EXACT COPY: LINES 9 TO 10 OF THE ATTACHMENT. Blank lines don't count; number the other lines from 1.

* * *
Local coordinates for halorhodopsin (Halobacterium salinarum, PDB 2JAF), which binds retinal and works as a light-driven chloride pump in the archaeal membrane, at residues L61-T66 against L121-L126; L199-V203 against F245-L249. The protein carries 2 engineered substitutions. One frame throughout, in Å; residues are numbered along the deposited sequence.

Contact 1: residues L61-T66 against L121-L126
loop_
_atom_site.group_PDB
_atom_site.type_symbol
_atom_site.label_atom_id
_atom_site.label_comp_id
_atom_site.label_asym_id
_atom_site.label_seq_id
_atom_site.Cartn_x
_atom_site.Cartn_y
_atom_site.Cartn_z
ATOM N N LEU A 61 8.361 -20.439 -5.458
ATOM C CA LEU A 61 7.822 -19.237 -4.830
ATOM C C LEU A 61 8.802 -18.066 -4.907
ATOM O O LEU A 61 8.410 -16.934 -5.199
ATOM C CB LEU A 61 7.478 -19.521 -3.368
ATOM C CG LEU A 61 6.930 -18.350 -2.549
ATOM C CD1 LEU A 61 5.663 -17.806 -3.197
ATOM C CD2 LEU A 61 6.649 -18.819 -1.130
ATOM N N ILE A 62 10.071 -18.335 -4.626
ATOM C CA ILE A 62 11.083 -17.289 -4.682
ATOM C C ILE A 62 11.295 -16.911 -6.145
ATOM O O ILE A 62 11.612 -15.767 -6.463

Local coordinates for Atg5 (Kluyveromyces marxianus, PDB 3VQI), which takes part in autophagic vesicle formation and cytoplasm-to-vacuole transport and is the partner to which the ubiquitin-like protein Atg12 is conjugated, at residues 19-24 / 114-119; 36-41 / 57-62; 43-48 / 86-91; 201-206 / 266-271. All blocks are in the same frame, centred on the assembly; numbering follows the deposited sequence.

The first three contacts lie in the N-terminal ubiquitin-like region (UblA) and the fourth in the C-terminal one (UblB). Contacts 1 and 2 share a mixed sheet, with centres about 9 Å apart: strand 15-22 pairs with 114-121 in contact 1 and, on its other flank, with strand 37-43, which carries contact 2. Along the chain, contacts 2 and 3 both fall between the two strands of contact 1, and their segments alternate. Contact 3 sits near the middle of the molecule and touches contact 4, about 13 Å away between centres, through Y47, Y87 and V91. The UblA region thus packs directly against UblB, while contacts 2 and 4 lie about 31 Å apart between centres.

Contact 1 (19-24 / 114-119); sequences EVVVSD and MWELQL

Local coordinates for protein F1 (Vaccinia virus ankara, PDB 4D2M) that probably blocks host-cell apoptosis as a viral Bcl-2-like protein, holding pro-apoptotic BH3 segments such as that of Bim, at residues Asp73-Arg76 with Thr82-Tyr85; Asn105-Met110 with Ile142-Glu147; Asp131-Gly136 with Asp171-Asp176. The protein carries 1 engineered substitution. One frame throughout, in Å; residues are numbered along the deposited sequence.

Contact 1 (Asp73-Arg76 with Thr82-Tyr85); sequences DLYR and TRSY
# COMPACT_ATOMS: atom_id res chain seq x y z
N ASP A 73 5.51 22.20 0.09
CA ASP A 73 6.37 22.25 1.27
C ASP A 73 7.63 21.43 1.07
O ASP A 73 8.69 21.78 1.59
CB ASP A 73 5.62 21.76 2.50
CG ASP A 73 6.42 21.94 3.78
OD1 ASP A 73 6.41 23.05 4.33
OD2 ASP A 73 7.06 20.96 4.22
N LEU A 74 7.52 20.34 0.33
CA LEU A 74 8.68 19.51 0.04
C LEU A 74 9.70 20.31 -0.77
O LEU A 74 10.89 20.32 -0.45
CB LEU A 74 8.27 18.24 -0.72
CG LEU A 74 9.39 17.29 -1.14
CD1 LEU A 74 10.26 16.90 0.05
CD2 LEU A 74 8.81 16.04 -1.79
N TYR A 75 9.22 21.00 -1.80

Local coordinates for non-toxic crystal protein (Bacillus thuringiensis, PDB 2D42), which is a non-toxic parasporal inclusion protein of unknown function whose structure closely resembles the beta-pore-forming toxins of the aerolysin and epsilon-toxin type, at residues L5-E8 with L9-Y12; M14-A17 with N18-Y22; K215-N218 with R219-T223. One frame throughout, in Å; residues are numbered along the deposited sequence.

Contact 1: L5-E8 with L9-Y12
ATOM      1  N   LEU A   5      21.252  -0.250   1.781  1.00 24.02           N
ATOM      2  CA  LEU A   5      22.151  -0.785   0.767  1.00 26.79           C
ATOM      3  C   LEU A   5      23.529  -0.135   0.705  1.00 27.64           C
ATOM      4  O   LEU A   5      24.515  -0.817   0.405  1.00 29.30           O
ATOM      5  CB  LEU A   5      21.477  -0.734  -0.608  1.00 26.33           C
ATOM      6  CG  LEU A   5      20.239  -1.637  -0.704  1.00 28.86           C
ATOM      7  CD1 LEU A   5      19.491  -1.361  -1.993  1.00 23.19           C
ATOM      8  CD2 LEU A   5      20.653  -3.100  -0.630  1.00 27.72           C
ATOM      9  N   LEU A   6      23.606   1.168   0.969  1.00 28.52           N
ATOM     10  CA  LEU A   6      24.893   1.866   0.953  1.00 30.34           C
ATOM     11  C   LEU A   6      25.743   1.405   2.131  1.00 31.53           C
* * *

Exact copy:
_atom_site.label_seq_id
_atom_site.Cartn_x